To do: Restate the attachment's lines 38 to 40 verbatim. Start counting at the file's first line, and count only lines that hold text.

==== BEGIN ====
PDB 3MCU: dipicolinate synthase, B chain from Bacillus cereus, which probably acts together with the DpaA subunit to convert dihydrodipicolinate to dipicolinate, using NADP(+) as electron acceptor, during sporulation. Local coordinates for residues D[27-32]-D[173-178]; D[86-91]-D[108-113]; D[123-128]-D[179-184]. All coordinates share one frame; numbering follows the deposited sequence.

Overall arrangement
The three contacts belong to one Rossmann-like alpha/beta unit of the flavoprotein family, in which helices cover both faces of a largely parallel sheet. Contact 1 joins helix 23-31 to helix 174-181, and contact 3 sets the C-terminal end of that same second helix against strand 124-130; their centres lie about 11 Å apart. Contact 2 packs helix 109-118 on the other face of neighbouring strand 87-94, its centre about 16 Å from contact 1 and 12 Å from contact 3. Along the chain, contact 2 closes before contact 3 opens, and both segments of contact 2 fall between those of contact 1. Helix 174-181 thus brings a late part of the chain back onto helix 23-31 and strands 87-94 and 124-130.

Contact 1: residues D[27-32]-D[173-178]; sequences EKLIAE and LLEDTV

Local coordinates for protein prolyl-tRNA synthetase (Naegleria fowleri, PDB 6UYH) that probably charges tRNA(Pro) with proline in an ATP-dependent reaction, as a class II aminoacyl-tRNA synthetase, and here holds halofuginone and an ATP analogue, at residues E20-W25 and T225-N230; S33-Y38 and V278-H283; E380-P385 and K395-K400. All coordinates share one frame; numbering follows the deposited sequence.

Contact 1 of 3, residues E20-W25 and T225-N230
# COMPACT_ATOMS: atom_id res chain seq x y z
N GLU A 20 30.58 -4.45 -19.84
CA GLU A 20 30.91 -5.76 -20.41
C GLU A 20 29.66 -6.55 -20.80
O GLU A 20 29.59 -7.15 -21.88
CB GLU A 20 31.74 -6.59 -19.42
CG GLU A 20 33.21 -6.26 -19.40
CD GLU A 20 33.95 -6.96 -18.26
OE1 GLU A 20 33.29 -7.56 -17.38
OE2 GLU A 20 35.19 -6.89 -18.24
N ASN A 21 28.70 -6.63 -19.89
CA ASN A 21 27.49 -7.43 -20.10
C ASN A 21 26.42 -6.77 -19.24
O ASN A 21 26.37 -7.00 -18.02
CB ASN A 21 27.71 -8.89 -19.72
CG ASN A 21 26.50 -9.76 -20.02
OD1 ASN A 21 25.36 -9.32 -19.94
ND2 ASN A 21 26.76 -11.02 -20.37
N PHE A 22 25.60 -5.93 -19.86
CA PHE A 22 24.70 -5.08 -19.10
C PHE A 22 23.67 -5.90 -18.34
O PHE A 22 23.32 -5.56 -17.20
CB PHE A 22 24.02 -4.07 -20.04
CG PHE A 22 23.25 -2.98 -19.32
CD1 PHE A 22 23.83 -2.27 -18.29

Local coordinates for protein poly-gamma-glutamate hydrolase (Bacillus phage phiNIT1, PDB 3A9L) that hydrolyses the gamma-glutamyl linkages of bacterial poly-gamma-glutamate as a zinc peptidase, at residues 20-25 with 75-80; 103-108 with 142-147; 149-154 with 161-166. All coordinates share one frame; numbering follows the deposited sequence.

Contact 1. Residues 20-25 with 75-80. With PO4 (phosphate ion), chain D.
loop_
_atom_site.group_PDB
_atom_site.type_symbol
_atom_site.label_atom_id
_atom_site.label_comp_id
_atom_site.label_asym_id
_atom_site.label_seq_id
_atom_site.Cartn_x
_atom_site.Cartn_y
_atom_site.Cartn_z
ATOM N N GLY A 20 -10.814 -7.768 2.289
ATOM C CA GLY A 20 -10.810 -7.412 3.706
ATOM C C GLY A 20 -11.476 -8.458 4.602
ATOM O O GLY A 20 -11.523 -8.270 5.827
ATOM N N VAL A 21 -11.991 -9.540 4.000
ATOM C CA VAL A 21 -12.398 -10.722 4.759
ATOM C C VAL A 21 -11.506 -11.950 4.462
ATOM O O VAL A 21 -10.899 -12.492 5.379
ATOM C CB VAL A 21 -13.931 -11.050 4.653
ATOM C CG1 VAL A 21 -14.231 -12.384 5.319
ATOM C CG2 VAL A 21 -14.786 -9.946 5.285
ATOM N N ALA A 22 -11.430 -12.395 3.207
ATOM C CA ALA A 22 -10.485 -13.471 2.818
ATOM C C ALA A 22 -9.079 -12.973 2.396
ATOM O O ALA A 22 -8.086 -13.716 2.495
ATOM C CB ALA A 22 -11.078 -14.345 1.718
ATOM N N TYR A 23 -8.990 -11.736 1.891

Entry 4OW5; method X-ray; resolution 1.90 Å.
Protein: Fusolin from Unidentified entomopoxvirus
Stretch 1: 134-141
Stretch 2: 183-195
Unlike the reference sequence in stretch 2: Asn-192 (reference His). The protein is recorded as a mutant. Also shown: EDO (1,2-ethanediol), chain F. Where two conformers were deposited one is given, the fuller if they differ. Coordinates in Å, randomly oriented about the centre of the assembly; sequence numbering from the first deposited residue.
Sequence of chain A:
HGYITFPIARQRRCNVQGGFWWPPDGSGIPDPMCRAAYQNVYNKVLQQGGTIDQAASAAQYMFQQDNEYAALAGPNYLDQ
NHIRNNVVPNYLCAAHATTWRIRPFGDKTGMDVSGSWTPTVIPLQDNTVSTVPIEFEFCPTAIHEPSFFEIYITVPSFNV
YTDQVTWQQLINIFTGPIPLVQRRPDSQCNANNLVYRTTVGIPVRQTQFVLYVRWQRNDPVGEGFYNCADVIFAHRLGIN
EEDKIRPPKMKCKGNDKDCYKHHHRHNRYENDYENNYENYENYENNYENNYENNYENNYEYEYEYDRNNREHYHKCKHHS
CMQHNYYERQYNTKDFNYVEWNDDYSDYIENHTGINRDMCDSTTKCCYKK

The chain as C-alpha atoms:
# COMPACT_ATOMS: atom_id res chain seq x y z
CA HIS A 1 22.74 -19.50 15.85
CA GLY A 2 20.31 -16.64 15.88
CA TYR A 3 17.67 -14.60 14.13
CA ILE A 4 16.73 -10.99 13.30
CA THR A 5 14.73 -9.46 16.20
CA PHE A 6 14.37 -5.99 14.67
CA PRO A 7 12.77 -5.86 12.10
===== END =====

_atom_site.label_comp_id
_atom_site.label_asym_id
_atom_site.label_seq_id